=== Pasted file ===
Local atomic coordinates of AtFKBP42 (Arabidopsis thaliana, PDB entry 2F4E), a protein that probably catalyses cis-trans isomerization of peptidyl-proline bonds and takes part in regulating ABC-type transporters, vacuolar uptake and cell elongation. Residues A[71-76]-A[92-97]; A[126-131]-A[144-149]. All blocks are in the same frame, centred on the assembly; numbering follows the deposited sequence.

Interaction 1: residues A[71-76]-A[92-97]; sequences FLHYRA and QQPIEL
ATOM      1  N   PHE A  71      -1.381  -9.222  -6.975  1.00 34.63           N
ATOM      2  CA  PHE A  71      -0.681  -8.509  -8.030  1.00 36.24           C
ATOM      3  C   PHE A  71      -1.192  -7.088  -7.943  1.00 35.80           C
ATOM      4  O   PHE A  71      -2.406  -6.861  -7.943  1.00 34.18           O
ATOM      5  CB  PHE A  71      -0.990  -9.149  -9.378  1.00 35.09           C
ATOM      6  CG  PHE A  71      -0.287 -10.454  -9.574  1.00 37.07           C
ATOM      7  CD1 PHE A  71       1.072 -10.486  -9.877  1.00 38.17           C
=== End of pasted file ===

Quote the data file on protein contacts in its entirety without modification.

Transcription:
Local atomic coordinates of AtFKBP42 (Arabidopsis thaliana, PDB entry 2F4E), a protein that probably catalyses cis-trans isomerization of peptidyl-proline bonds and takes part in regulating ABC-type transporters, vacuolar uptake and cell elongation. Residues A[71-76]-A[92-97]; A[126-131]-A[144-149]. All blocks are in the same frame, centred on the assembly; numbering follows the deposited sequence.

Interaction 1: residues A[71-76]-A[92-97]; sequences FLHYRA and QQPIEL
ATOM      1  N   PHE A  71      -1.381  -9.222  -6.975  1.00 34.63           N
ATOM      2  CA  PHE A  71      -0.681  -8.509  -8.030  1.00 36.24           C
ATOM      3  C   PHE A  71      -1.192  -7.088  -7.943  1.00 35.80           C
ATOM      4  O   PHE A  71      -2.406  -6.861  -7.943  1.00 34.18           O
ATOM      5  CB  PHE A  71      -0.990  -9.149  -9.378  1.00 35.09           C
ATOM      6  CG  PHE A  71      -0.287 -10.454  -9.574  1.00 37.07           C
ATOM      7  CD1 PHE A  71       1.072 -10.486  -9.877  1.00 38.17           C